I am super excited to have Annette fit these on Saturday!  It is almost worth getting up at 8:00 on a Saturday morning.  Almost.

All photos are here.

Friday, September 14, 2012

Burda 02-2011-103, Godet Pencil Skirt

Burda 02-2011-103 Thumbnail

It's Pattern Review's Mini Wardrobe contest so I figured I'd get in on the action and sew some separates (I am in no way guaranteeing I will finish this month!).  I needed a plain black woven skirt--the one I wear all the time is a thick knit that is getting a little worse for the wear with pilling.  When did its crazy Vera Wang closeout at $1.95/yard for really good quality fabrics a couple years ago, one of the things I picked up was 3 yards of a black stretch wool so I would have enough on hand to make several skirts as needed.  This was my first time to sew with it and it is fabulous!  It was advertised as suiting but I find it too thin for a jacket.  But for a fluid skirt, really lovely.

I was intrigued by the lines of Burda 02-2011-103.  I haven't seen it too many times in the blogosphere or on PR, but those who've made it liked it so I gave it a shot.  I thought it might be the perfect hybrid:  a pencil skirt that is bikeable because of the back godet.

I traced my usual sizes, 36 at the waist, 39ish (between 38 and 40) at the hip.  The instructions say this must be made with stretch fabric and they are not kidding.  This fits me, and it's not bursting at the (smaller-than-intended seam allowance) seams, but I'd be more comfortable with a little more room.  So if I make this again I go up to full size 40 at the hip, maybe size 41ish.  There are wrinkles at the hip/saddlebag that aren't solved by moving the skirt up or down at the waist, which would indicate the curve was in the wrong place for my body--I think it's just plain not quite enough width.

I narrowed the front dart to accommodate my rounded belly, adding in this extra to the center front waistband piece.  I am very happy with the fit in the front, which does not strain or create arrows that point to the belly.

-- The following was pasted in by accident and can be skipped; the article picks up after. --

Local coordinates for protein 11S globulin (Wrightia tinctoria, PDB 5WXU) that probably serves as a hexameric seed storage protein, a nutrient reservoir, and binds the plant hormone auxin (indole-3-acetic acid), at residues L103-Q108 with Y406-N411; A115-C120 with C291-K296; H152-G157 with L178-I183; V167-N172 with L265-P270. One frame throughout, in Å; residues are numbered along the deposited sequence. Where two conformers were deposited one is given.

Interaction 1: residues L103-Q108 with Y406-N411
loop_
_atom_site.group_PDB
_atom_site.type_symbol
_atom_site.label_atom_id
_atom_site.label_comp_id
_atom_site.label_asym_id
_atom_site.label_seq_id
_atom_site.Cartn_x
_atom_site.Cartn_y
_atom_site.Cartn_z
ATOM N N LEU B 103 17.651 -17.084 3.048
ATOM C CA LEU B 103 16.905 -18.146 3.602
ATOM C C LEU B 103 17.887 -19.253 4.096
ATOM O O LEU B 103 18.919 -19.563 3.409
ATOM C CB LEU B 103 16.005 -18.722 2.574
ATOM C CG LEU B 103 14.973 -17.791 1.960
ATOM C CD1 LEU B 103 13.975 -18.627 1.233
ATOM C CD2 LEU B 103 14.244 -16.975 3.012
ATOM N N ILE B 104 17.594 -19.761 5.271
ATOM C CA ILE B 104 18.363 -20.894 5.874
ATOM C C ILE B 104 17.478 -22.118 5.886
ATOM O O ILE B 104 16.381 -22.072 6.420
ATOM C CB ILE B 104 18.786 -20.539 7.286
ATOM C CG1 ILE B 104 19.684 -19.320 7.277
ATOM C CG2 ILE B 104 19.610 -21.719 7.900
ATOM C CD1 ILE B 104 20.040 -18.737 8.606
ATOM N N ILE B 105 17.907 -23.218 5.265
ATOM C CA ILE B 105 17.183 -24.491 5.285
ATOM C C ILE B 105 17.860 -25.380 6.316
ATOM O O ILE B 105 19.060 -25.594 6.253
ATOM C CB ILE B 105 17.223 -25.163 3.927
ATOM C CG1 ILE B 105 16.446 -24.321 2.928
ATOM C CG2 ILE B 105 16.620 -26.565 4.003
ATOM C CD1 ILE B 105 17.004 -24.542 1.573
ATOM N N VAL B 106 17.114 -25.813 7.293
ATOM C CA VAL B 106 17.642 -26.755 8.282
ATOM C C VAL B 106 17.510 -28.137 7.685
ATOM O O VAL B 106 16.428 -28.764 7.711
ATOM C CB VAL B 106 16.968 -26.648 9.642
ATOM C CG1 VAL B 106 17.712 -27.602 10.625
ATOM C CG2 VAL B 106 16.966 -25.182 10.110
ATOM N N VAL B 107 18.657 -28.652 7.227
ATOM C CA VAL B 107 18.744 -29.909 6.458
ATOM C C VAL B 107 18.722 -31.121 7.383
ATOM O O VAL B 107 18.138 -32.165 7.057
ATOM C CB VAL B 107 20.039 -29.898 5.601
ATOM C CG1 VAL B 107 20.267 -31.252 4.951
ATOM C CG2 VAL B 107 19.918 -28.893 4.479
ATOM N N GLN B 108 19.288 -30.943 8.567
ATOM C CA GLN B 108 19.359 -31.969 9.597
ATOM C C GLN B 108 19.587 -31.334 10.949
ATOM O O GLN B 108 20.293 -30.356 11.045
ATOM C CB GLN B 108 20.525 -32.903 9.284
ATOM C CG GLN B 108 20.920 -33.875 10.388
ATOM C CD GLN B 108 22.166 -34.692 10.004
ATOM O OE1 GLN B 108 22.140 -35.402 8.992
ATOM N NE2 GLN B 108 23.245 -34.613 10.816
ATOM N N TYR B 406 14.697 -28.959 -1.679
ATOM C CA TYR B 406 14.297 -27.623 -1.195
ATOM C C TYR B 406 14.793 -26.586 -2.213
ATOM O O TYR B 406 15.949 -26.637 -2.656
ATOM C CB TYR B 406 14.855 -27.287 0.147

Shortened Pattern

I knew this was going to be way too long as drafted on me.  It's meant to be a longer, below-knee skirt, but on me it was going to be mid-calf.  So I shortened it two inches.  The front I folded out in one piece below the hips, but because of the shaping dart in the back I did the shortening in two places.  The final length finds the right balance between flattering and the style, I think.

Back Closeup

The back intersection of the CB seam, back darts, and godet is not so much tricky as just requires a commitment to precision.  I pinned carefully and it miraculously came out pretty close to right on the first try.  I had to do a little "sculpting" with hand-stitches to get the intersection perfect.  I'm quite pleased with it.

Godet Rolled Hem

For the hem, you're dealing with two very different shapes.  The body of the skirt is just a regular, relatively straight-of-grain hem.  The godet's hem is a circular, bias-y affair.  Rather than try to hem both pieces in the same manner, as recommended in the instructions, I used the type of hem most suited to each piece.

I started by doing a machine rolled hem on the godet.

Insert Hemmed Godet